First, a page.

Merck Manual

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Tetracyclines

By

Brian J. Werth

, PharmD, University of Washington School of Pharmacy

Last full review/revision May 2020| Content last modified May 2020
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Tetracyclines are bacteriostatic antibiotics that bind to the 30S subunit of the ribosome, thus inhibiting bacterial protein synthesis. Specific tetracyclines are

  • Doxycycline

  • Eravacycline (IV only)

  • Minocycline

  • Omadacycline (novel aminomethylcycline)

  • Tetracycline

Pharmacokinetics

About 60 to 80% of tetracycline and 90% of doxycycline and minocycline are absorbed after oral use. However, absorption is decreased by metallic cations (eg, aluminum, calcium, magnesium, iron); thus, tetracyclines cannot be taken withpreparations containing these substances (eg, antacids, many vitamin and mineral supplements). Tetracycline and omadacycline should be taken with plenty of water on an empty stomach. Food decreases absorption of other tetracyclines as well, but this effect is less significant for doxycycline and minocycline.

Tetracyclines penetrate into most body tissues and fluids. All are concentrated in unobstructed bile. However, cerebrospinal fluid levels are not reliably therapeutic. Minocycline is the only tetracycline that reaches high concentrations in tears and saliva.

Tetracycline and minocycline are excreted primarily in urine. Doxycycline, eravacycline, and omadacycline are excreted primarily in the intestinal tract.

Indications

Tetracyclines are active against infections caused by the following:

About 5 to 10% of pneumococcal strains and many group A beta-hemolytic streptococci, many gram-negative bacillary uropathogens, and penicillinase-producing gonococci are resistant.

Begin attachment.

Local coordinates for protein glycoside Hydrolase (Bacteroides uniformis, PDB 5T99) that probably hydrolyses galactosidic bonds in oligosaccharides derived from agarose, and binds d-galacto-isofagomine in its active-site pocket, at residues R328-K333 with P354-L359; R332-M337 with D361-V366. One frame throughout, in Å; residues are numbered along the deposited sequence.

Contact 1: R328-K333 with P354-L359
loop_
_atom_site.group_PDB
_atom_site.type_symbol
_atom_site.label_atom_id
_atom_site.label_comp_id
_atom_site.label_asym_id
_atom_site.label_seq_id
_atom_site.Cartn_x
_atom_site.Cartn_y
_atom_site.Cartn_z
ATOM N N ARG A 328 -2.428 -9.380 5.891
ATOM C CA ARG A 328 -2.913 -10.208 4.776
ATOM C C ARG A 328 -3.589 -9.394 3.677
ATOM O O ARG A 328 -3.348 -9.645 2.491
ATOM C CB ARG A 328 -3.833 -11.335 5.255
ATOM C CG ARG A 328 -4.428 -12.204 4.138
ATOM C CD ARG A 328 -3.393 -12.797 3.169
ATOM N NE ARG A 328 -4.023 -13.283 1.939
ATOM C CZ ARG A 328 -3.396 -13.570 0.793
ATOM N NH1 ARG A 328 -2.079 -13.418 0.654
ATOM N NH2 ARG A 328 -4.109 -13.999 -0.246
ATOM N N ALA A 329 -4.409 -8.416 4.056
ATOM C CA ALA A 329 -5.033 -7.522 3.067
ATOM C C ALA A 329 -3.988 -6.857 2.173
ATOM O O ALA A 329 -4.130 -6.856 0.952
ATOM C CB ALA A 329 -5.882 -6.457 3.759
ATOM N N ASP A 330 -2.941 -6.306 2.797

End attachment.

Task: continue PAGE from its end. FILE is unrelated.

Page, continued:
Tetracyclines are interchangeable for most indications, although minocycline has been most studied for methicillin-resistant S. aureus infections.

Doxycycline is usually preferred for all of the following because it is better tolerated and can be given twice a day:

Contraindications

Tetracyclines are contraindicated in

  • Patients who have had an allergic reaction to them

  • Children < 8 years (except sometimes for inhalational anthrax or other severe illnesses, such as Rocky Mountain spotted fever, when the benefit outweighs the potential risk of tooth staining)

Use During Pregnancy and Breastfeeding

Tetracyclines cross the placenta, enter fetal circulation, accumulate in fetal bones, and, if used during the 2nd or 3rd trimester, may cause permanent discoloration of the fetus's teeth.

Hepatotoxicity may occur in pregnant women, particularly after IV administration and in those with azotemia or pyelonephritis. Taking high doses during pregnancy can lead to fatty degeneration of the liver, which may be fatal.

Tetracyclines enter breast milk, but usually in small amounts (particularly tetracycline). Use during breastfeeding is usually discouraged.

Adverse Effects

Adverse effects of tetracyclines include

All oral tetracyclines cause nausea, vomiting, and diarrhea and can cause C. difficile–induced diarrhea (pseudomembranous colitis) and candidal superinfections. If not swallowed with water, tetracyclines can cause esophageal erosions.

Photosensitivity due to tetracyclines may manifest as an exaggerated sunburn reaction.

Bone and dental effects include staining of teeth, hypoplasia of dental enamel, and abnormal bone growth in children < 8 years and in fetuses. In infants, tetracyclines may cause idiopathic intracranial hypertension and bulging fontanelles.

Excessive blood levels due to use of high doses or renal insufficiency may lead to fatal acute fatty degeneration of the liver, especially during pregnancy.

Minocycline commonly causes vestibular dysfunction, limiting its use. Use of minocycline has been associated with development of autoimmune disorders such as systemic lupus erythematosus and polyarteritis nodosa, which may be reversible. Minocycline may also cause drug reaction with eosinophilia and systemic symptoms (DRESS), which is characterized by fever, rash, lymphadenopathy, hepatitis, atypical lymphocytosis, eosinophilia, and thrombocytopenia.

Tetracycline can exacerbate azotemia in patients with renal insufficiency.

Expired tetracycline pills can degenerate and, if ingested, cause Fanconi syndrome. Patients should be instructed to discard the drugs when they expire.

Dosing Considerations

Doxycycline, eravacycline, and omadacycline are excreted primarily in the intestinal tract and require no dose reduction in renal insufficiency, whereas tetracycline and minocycline require dose adjustment in patients with reduced kidney function.

Tetracyclines may decrease the effectiveness of oral contraceptives and potentiate the effects of oral anticoagulants.

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